Why New Opera?
Why New Opera?
The entire enterprise of creating new opera just seems so ephemeral and exclusive. Every season we see a freshly minted score at some U.S. company playing for a very few performances to a relatively select group of individuals. Then next season, while we hear nothing of the heralded new voice, we once again have Carmen, La Bohème, and Aida to delight us. One begins to wonder if the process of creating new works is a futile endeavor. It is not. Investing in the creation and consumption of new opera is not only important as an exercise in supporting living artists, it is also vital to the survival of the form.
The “classical-centric” among us will claim that the opera house is a place for conservation rather than innovation. The prevailing belief being that the mission of modern opera companies and practitioners is to protect the sanctity of the standard repertoire rather than to provide a home for innovation, save, perhaps, in the realm of design. But this is a modern development. Prior to World War I, audiences clamored for new works. The latest operas by Verdi, Puccini, Strauss, and Wagner were all devoured as soon as they could be consumed. This held true in the United States, as well.
For me, there is nothing better than to experience something brand new. Don’t get me wrong. I think that conservation is very important. In addition to being an advocate for new opera, I am also a fan of the standard repertoire, always delighting in the chance to immerse myself in a fresh take on Rigoletto, Tosca, or the Ring Cycle. However, while I know what Carmen and La Bohème sound like note by note, and love them, I am much more thrilled by the potential of experiencing what might become the next modern masterpiece.
I am not alone, as this attitude seems to be catching amongst a younger, more daring audience outside of major U.S. metropolises. Hopefully this will inform the current opera establishment. If producing organizations fostered the creation and revival of more contemporary American operas that are engaging, challenging, and relevant, they have the potential to bringing in the new audiences, perhaps even Millennials, they have so actively been wooing.
Ultimately, I hold that despite the challenges of producing new opera, we as supporters, aficionados, creators, and practitioners of the art form must support the creation of new works. It not only provides employment for so many deserving artists, it also makes a statement: This is us. This is what we believe right now, in this time and this place. This is what is important, relevant, and pressing. This is what we agree, as collaborators in front of and behind the curtain, needs to be heard right now and saved for the ages.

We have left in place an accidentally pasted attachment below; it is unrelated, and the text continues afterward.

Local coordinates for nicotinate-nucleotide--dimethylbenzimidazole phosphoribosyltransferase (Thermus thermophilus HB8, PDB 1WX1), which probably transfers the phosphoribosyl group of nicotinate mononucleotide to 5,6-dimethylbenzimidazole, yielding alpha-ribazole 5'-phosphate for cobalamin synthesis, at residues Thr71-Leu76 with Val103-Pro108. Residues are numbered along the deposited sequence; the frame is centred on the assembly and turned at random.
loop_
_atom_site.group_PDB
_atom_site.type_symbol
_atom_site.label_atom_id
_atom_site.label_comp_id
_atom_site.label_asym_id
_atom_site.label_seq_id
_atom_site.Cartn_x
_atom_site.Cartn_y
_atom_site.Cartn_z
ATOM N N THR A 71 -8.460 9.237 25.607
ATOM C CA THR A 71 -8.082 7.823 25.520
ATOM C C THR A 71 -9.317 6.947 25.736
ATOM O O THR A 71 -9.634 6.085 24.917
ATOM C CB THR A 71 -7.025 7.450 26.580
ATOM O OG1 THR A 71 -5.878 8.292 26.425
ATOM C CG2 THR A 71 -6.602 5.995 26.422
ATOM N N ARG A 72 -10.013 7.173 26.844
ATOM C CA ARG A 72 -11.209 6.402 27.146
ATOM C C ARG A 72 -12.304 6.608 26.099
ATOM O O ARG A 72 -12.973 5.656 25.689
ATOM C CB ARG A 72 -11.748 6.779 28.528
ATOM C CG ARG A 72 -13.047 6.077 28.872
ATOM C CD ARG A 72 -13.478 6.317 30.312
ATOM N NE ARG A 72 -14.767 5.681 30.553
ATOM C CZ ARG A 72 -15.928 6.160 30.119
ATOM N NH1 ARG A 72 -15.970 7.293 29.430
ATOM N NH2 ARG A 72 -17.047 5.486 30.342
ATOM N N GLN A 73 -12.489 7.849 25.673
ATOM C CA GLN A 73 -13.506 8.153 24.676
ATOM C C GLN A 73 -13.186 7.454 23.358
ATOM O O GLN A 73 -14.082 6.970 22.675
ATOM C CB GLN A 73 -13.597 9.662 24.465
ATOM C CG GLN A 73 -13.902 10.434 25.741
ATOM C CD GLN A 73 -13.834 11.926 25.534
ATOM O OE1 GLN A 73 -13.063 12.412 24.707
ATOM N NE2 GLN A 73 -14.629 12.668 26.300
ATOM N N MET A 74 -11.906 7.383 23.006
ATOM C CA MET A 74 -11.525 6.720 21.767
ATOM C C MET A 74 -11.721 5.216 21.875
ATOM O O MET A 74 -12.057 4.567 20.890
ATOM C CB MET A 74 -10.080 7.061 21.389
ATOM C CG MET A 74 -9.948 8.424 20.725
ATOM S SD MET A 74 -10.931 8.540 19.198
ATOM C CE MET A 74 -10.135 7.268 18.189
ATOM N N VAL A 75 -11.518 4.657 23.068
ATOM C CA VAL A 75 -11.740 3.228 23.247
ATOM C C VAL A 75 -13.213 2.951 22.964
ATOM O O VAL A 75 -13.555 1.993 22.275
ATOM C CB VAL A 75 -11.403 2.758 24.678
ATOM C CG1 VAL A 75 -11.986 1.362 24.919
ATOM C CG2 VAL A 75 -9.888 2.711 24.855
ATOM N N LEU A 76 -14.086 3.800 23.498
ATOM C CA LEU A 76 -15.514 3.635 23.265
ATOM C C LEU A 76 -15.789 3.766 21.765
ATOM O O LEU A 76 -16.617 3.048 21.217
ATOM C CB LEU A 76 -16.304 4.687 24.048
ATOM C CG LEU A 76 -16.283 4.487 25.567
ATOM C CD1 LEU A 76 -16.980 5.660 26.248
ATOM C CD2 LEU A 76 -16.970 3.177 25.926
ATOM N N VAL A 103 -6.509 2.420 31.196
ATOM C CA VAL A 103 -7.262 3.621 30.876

It is easy to forget that less than 100 years ago, Puccini and Busoni were alive and premiering works that are now a part of the canon. Strauss, a composer with feet in two centuries, premiered his late canonical works a mere 75 years ago. Even many of the most performed modern operas by composers such as Stravinsky, Britten, Berg, and Menotti are well over 50 years old. These works captured the specific aesthetic and zeitgeist of their time. They encapsulated something unclassifiable about the generation in which they were written, something that demanded to be heard. We then demanded that they be reheard. And heard again. And then heard again.
Just remember all operas were new operas at some point. Some were hits at their premieres and have remained part of the canon. Some have been forgotten, only later to be rediscovered as masterpieces. And others, oh so many others, are yet to be rediscovered and given new voice. But you… you are lucky. With the premiere of Jennifer Higdon’s Cold Mountain at The Santa Fe Opera, you may be among the first to support and experience the next great American opera. If you like it, be vocal. Tell others. Watch the telecast. Buy the recording. And, for goodness sake, demand to hear it again.